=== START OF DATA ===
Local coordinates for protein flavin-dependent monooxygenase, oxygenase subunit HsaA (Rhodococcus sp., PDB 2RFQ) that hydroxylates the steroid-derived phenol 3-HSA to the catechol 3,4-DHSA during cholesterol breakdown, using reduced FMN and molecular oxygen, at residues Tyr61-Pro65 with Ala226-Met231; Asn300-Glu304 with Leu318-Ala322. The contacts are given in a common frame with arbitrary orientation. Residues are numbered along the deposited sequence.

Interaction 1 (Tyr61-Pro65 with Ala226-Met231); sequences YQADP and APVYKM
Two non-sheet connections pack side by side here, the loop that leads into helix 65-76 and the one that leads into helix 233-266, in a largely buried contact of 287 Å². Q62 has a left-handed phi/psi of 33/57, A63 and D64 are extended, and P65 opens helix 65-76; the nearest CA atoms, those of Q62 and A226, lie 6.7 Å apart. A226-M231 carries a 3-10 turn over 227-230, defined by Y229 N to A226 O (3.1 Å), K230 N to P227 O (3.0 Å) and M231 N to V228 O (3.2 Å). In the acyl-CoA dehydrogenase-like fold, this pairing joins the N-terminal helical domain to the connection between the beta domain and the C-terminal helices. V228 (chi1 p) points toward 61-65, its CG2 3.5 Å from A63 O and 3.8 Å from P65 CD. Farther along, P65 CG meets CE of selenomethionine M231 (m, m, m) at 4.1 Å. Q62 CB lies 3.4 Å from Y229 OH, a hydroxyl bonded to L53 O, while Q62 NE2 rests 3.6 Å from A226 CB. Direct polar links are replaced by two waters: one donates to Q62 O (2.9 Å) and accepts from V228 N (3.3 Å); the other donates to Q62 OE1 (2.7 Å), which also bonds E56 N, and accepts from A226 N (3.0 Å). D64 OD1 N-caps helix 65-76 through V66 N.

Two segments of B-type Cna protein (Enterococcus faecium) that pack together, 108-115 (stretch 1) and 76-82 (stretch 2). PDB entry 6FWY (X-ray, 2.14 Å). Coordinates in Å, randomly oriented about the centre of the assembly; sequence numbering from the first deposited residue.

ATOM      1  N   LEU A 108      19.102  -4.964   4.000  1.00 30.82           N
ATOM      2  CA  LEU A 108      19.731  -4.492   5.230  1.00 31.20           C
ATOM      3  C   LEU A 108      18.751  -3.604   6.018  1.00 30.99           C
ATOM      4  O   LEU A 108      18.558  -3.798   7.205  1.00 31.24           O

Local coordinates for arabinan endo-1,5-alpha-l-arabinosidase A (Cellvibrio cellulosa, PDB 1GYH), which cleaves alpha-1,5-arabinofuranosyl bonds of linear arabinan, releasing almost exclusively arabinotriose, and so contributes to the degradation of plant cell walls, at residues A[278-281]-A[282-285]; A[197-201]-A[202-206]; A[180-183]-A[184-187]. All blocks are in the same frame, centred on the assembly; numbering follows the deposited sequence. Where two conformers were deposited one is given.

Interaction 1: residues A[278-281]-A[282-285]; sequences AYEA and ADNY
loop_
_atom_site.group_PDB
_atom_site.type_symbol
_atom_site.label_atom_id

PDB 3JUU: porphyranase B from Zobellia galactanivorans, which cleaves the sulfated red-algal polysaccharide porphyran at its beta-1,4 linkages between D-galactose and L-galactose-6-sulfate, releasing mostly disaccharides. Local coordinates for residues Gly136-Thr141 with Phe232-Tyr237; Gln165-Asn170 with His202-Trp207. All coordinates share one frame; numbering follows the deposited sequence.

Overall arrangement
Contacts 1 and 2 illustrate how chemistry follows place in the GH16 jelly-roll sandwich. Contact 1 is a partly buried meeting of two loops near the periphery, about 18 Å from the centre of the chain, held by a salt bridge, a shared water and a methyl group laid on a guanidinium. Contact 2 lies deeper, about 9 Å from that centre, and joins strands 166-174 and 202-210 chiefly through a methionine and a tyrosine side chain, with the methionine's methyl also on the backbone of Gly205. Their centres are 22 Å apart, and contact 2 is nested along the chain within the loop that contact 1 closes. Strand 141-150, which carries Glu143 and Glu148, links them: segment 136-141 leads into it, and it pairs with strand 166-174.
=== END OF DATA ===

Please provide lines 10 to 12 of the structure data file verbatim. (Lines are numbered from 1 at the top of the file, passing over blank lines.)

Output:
Interaction 1: residues A[278-281]-A[282-285]; sequences AYEA and ADNY
loop_
_atom_site.group_PDB